IELTS Speaking Section - Part 2: Long Turn Speaking

Instructor: Bill Sands
Part 2 of the IELTS Speaking section is a challenging test of a student's ability to form and express cohesive thoughts and arguments. Read on for more information about the structure and scoring for this part of the test.

IELTS Speaking - Long Turn Section

The Speaking component of the International English Language Testing System (IELTS) is divided into three categories, and candidates must complete these sections in chronological order. Part 2 is known as the 'Long Turn' section.


Whereas Part 1 (Introduction and Interview) is structured like an interview, the Long Turn portion is much more like a speech.

The examiner will hand the candidate a card, upon which is written a selected topic. Along with the topic, the card also contains information on major talking points that should be mentioned and instructs the candidate to discuss a particular component of the topic.

After a brief preparation period, the candidate speaks at length, articulating ideas and explaining opinions until time runs out and the examiner ends the session.

Upon completion of the candidate's discourse, the examiner will then ask a couple of follow-up questions related to the original topic.


Candidates will receive one minute to organize their thoughts and develop their arguments prior to speaking. They will then speak for up to two minutes. In total, Part 2 should take 3-4 minutes to complete.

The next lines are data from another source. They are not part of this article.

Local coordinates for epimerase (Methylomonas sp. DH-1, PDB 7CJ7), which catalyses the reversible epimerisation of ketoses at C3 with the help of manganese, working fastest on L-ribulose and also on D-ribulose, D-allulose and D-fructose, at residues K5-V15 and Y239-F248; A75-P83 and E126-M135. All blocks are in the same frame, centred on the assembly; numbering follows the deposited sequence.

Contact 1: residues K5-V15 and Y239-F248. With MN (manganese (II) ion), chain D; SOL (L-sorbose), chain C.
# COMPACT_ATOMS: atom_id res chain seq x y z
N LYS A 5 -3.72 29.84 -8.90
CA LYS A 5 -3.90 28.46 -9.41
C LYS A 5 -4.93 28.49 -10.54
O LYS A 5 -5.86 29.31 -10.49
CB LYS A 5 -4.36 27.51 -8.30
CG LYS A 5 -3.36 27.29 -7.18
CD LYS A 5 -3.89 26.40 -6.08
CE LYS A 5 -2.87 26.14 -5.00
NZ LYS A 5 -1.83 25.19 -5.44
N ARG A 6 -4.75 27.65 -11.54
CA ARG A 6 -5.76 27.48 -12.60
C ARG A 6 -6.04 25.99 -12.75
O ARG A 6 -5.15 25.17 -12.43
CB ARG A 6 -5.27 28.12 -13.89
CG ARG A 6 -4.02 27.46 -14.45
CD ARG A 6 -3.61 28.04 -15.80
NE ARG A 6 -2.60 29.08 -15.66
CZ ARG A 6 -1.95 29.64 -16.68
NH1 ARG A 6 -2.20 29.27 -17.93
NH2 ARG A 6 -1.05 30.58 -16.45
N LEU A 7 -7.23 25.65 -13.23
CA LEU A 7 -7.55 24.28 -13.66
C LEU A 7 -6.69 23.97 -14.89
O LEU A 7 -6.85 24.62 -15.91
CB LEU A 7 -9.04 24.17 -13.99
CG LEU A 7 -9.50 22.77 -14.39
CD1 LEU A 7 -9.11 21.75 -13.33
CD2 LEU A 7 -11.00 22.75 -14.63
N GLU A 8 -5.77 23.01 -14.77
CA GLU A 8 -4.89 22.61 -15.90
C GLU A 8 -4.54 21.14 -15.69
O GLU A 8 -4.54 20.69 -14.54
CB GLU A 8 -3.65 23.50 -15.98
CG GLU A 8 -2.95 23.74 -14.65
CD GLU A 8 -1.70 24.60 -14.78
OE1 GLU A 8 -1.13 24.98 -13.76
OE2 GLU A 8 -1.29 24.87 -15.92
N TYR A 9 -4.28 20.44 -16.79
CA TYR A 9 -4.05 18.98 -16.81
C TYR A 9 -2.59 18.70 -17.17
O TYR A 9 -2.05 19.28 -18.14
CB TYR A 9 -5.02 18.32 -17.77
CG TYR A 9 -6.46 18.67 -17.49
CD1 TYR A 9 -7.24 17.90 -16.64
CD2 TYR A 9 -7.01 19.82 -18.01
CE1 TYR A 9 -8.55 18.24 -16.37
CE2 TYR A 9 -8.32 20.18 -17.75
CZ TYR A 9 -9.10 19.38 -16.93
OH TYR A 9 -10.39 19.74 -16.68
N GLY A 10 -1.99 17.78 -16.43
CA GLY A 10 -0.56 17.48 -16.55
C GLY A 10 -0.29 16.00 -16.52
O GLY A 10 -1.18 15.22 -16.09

Task Goals

This part of the IELTS Speaking section is intended to measure a candidate's ability to speak continuously and without prompting. Candidates will be graded on their ability to cohesively piece ideas together to form opinions and arguments.


Like the rest of the IELTS, the Speaking section is scored using a band system that runs from 0 (incomplete/did not finish) to 9 (complete mastery of the language, essentially fluent).

Candidates do not receive an individual score for each of the three parts of the Speaking section. Instead, scoring is based on four categories, and examiners monitor each category throughout the duration of the section.

The four scoring criteria for the Speaking section are:

  • Coherence & Fluency
  • Lexical Resource
  • Pronunciation
  • Grammatical Accuracy & Range

Students receive a score of 0-9 on each of these four areas, and the final band score is the average of these numbers. If a student were to receive a 4, 6, 5, and 7 on each of the respective criteria, the sum of those numbers would be 22. Each score is weighted evenly, so this number would then be divided by four, and the result would be the student's score for the Speaking section: 5.5. The band scale accounts for half-scores, but anything ending in .25 or .75 is rounded up to the next band (a score of 5.25 becomes 5.5, and 5.75 becomes 6, and so on).

This same method is used to determine a student's final score for the exam as well. The bands for the Writing, Speaking, Reading, and Listening sections are added together and then divided to produce the grade.

Preparing for The IELTS Academic

The IELTS is not a content-focused test. There are no dates to memorize or equations to remember. Since the exam assesses a candidate's overall mastery of the English language, the list of possible topics for Part 2 is virtually endless.

Rather than trying to guess the topics that will be covered on the test, students should instead spend their time brushing up on essential skills that will be helpful no matter what they need to talk about. This IELTS Practice & Study Guide covers each of the four sections found on the test and is an excellent way to review all the major components of the exam. This Grammar Resources Course provides an entry-level review of important concepts related to grammar, which is especially helpful for the Long Turn portion.

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